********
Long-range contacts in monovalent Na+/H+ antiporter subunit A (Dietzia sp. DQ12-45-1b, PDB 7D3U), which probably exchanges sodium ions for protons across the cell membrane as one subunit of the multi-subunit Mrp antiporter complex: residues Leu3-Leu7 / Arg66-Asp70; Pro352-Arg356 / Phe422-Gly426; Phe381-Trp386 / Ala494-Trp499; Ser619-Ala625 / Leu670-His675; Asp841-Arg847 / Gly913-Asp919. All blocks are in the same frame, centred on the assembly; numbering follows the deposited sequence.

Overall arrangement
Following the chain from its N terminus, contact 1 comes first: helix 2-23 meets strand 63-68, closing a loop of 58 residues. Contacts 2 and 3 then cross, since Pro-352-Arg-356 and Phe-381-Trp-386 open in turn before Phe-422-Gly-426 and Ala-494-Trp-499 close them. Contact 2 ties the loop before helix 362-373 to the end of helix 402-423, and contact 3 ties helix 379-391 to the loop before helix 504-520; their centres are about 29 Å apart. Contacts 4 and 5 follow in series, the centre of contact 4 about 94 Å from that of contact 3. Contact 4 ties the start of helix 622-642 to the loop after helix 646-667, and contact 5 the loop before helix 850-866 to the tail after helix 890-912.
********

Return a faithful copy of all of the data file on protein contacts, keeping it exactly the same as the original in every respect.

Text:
Long-range contacts in monovalent Na+/H+ antiporter subunit A (Dietzia sp. DQ12-45-1b, PDB 7D3U), which probably exchanges sodium ions for protons across the cell membrane as one subunit of the multi-subunit Mrp antiporter complex: residues Leu3-Leu7 / Arg66-Asp70; Pro352-Arg356 / Phe422-Gly426; Phe381-Trp386 / Ala494-Trp499; Ser619-Ala625 / Leu670-His675; Asp841-Arg847 / Gly913-Asp919. All blocks are in the same frame, centred on the assembly; numbering follows the deposited sequence.

Overall arrangement
Following the chain from its N terminus, contact 1 comes first: helix 2-23 meets strand 63-68, closing a loop of 58 residues. Contacts 2 and 3 then cross, since Pro-352-Arg-356 and Phe-381-Trp-386 open in turn before Phe-422-Gly-426 and Ala-494-Trp-499 close them. Contact 2 ties the loop before helix 362-373 to the end of helix 402-423, and contact 3 ties helix 379-391 to the loop before helix 504-520; their centres are about 29 Å apart. Contacts 4 and 5 follow in series, the centre of contact 4 about 94 Å from that of contact 3. Contact 4 ties the start of helix 622-642 to the loop after helix 646-667, and contact 5 the loop before helix 850-866 to the tail after helix 890-912.